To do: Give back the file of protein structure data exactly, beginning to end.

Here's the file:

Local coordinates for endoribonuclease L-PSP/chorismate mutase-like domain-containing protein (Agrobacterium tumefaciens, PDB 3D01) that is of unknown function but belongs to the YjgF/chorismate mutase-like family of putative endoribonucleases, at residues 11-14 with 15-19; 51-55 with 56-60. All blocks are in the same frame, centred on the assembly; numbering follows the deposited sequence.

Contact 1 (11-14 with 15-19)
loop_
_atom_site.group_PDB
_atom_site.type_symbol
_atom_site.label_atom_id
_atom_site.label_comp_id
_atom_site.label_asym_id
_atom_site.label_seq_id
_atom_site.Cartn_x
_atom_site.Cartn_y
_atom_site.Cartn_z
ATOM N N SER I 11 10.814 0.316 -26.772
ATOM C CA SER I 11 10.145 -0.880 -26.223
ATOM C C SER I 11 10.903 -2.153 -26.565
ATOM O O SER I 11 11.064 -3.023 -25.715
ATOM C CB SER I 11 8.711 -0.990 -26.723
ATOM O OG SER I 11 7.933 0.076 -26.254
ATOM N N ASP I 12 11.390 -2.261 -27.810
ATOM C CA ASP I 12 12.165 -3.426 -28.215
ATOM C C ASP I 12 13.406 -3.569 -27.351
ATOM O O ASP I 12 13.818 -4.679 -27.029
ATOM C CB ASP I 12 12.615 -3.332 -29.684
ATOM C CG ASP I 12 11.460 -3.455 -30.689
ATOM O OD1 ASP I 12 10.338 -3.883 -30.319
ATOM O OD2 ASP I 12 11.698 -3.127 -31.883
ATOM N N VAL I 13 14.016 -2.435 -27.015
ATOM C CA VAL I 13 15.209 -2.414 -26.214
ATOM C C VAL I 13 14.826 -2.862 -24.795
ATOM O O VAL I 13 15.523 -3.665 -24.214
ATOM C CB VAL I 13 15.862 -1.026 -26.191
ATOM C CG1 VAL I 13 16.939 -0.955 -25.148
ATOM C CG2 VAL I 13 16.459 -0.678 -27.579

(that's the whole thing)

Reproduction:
Local coordinates for endoribonuclease L-PSP/chorismate mutase-like domain-containing protein (Agrobacterium tumefaciens, PDB 3D01) that is of unknown function but belongs to the YjgF/chorismate mutase-like family of putative endoribonucleases, at residues 11-14 with 15-19; 51-55 with 56-60. All blocks are in the same frame, centred on the assembly; numbering follows the deposited sequence.

Contact 1 (11-14 with 15-19)
loop_
_atom_site.group_PDB
_atom_site.type_symbol
_atom_site.label_atom_id
_atom_site.label_comp_id
_atom_site.label_asym_id
_atom_site.label_seq_id
_atom_site.Cartn_x
_atom_site.Cartn_y
_atom_site.Cartn_z
ATOM N N SER I 11 10.814 0.316 -26.772
ATOM C CA SER I 11 10.145 -0.880 -26.223
ATOM C C SER I 11 10.903 -2.153 -26.565
ATOM O O SER I 11 11.064 -3.023 -25.715
ATOM C CB SER I 11 8.711 -0.990 -26.723
ATOM O OG SER I 11 7.933 0.076 -26.254
ATOM N N ASP I 12 11.390 -2.261 -27.810
ATOM C CA ASP I 12 12.165 -3.426 -28.215
ATOM C C ASP I 12 13.406 -3.569 -27.351
ATOM O O ASP I 12 13.818 -4.679 -27.029
ATOM C CB ASP I 12 12.615 -3.332 -29.684
ATOM C CG ASP I 12 11.460 -3.455 -30.689
ATOM O OD1 ASP I 12 10.338 -3.883 -30.319
ATOM O OD2 ASP I 12 11.698 -3.127 -31.883
ATOM N N VAL I 13 14.016 -2.435 -27.015
ATOM C CA VAL I 13 15.209 -2.414 -26.214
ATOM C C VAL I 13 14.826 -2.862 -24.795
ATOM O O VAL I 13 15.523 -3.665 -24.214
ATOM C CB VAL I 13 15.862 -1.026 -26.191
ATOM C CG1 VAL I 13 16.939 -0.955 -25.148
ATOM C CG2 VAL I 13 16.459 -0.678 -27.579